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Table of Contents

Lead Story

New moves for more mojo in '09

News

Industry Update

Online shoppers stay the course

Morgan Stanley sues Discover

TARP eases AmEx woes

Is TALF on target?

RBS staves off hackers

Shift4 podcast available

Features

Mt. Snow clear for summit

Getting smart about contactless

Industry Leader

Paul Martaus –
The go-to guy

Selling Prepaid

SellingPrepaid now in print

Prepaid in brief

Going boldly into m-commerce

Achieve wellness with rewards

A new outlook for the unbanked

Views

How to preserve self-regulation

Biff Matthews
CardWare International

A countertop tonic for recession blues

Bulent Ozayaz
VeriFone

Changes afoot, challenges ahead

George Sarantopoulos
The Access One Group

Education

Street SmartsSM:
Become an enterprising networker

Jason Felts
Advanced Merchant Services Inc.

The new age in customer retention

Christian Murray
Global eTelecom Inc.

Rising above recession: 10 tips

Curt Hensley
CSH Consulting

PCI, an aspect of PII

Ross Federgreen, Ken Musante and Theodore Svoronos

PCI: What to hope for in 2009

Tim Cranny
Panoptic Security Inc.

Weathering the coming payment storms

Jeff Fortney
Clearent LLC

Company Profile

Charge Card Systems LLC

New Products

Seek profitable harbor with POS

Harbortouch POS Systems
Company: United Bank Card Inc.

Securing data on the edge

Cipher Security Module
Company: Semtek Corp.

Inspiration

Beyond resolutions

Beyond resolutions

Departments

Forum

Resource Guide

Datebook

A Bigger Thing

The Green Sheet Online Edition

January 12, 2009  •  Issue 09:01:01

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TARP eases AmEx woes

American Express Co., the fourth-largest card issuer in the United States, said the U.S. Department of the Treasury gave preliminary approval for the company to participate in the Troubled Asset Relief Program (TARP). AmEx reported it will receive $3.39 billion from the financial institution rescue fund to ensure the card brand's survival.

In exchange for the funds, AmEx agreed to issue and sell to the Treasury Department preferred stock worth approximately $3.39 billion and warrants for common stock worth up to 15 percent of that amount. The preferred shares will pay dividends at a rate of 5 percent annually for the first five years and thereafter 9 percent annually.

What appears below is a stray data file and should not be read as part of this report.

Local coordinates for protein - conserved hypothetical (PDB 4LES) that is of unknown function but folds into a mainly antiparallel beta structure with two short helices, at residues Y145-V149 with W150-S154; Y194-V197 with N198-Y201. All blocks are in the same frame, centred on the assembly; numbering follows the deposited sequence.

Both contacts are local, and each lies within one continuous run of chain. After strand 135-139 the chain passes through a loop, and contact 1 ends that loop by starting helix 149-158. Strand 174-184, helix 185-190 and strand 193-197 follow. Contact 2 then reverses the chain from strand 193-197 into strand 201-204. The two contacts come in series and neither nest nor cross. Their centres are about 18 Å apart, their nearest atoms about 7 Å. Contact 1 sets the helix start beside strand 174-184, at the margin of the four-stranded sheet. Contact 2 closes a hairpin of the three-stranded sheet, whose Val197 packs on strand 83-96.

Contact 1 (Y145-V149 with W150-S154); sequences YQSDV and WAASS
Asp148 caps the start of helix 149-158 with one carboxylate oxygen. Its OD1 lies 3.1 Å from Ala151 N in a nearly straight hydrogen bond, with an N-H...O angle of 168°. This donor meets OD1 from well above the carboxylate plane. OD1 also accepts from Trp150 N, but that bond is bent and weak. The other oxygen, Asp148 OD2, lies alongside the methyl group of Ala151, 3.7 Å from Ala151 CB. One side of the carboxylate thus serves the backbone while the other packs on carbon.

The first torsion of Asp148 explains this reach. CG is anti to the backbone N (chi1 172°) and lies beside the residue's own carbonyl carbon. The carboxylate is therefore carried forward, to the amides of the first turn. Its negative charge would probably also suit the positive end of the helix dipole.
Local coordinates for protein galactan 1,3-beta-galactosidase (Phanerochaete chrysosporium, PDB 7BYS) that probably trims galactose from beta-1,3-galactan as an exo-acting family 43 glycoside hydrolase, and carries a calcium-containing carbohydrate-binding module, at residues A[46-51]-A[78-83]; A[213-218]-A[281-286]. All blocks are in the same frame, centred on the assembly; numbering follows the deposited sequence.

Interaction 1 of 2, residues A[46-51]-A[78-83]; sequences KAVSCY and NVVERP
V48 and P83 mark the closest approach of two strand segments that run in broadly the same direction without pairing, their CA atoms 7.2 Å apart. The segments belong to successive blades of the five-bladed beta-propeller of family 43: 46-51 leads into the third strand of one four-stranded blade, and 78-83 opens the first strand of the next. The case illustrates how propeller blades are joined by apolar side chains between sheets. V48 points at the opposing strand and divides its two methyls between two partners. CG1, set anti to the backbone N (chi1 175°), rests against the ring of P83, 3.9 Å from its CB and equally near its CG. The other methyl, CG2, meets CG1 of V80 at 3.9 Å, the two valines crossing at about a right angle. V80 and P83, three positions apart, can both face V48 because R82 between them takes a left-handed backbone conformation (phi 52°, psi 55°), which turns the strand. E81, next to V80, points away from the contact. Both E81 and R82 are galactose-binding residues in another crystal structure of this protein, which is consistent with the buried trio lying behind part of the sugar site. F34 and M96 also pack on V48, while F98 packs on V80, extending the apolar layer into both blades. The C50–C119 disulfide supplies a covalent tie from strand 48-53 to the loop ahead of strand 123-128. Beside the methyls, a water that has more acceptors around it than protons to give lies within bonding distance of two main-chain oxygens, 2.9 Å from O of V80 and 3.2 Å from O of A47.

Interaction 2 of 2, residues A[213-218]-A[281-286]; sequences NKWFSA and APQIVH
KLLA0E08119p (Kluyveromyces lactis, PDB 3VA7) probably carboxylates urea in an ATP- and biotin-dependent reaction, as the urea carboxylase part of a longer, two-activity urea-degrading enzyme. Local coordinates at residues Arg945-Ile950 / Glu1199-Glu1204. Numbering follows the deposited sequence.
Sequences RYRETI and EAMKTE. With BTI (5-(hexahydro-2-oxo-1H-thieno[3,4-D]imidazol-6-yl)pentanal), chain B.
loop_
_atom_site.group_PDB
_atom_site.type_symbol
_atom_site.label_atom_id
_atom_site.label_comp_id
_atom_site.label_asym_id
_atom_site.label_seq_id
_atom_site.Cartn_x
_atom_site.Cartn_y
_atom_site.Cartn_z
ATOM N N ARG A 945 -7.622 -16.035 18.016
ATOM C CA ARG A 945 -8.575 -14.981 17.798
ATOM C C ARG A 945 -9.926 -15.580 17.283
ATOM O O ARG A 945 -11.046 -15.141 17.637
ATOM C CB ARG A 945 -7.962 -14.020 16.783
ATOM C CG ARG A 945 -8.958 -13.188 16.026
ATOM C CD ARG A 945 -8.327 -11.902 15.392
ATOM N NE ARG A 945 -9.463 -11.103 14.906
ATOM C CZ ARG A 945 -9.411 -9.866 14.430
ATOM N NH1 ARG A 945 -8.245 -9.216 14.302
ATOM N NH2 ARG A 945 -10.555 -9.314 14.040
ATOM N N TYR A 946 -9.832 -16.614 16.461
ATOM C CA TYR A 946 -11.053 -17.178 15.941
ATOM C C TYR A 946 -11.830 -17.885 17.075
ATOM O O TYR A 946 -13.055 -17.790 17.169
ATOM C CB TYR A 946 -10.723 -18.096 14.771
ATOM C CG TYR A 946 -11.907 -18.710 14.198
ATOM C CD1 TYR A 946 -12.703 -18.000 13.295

When the U.S. Federal Reserve approved AmEx's application to become a commercial bank in November 2008, the company gained access to a portion of TARP. Previously, the company would package securities backed by consumer loans and sell them to raise capital.

TARP was originally conceived to purchase mortgage-backed securities and other investments that became nearly impossible to sell in the wake of the housing market meltdown. These assets poisoned balance sheets, leading to massive write-offs that resulted in the collapse or near collapse of some of the country's biggest financial institutions.

Financial services firms have faced dwindling funding options as the credit crisis has mushroomed in recent months. AmEx said it sought funding from the government to replace operating capital it could no longer raise in the securities market. The securitization market, which AmEx exploited to raise operating capital, all but evaporated when investors avoided purchasing the company's stock.

Efforts to stabilize

Becoming a bank holding company allowed AmEx to apply for an array of government funding and lending programs. Regulators said they approved AmEx's application for TARP funds because of the "unusual and exigent circumstances" roiling the financial markets.

"The ability to avail themselves of government funding takes the dire scenarios off the table," said Richard Shane, Analyst for San Francisco-based consulting firm Jefferies & Co. "The company was staring at $24 billion of debt maturing over the next 12 months. While they may have been able to pay that off, gaining access to TARP funds removes any concerns about financial insolvency.

"In the long term, the increased regulatory oversight banks face, and the higher capital levels they have to maintain, may require American Express to scale back its lending, thereby reducing profit. This means potentially lower leverage going forward, as well as potentially diminished returns."

AmEx officials said the company was hit hard by mounting credit losses which, in turn, forced the company to cut nearly 10 percent (7,000 jobs) of its global workforce in October 2008 after profits fell 24 percent in the third quarter of 2008. Credit losses rose 50 percent in the same period.

"We are in a significant financial crisis," said Marshall Front, Chairman of Front Barnett Associates, a Chicago law firm. "The Treasury and the Fed are making up a game plan on the fly and they are trying to strengthen many financial institutions in order to get them through this period."

Notice to readers: These are archived articles. Contact names or information may be out of date. We regret any inconvenience.

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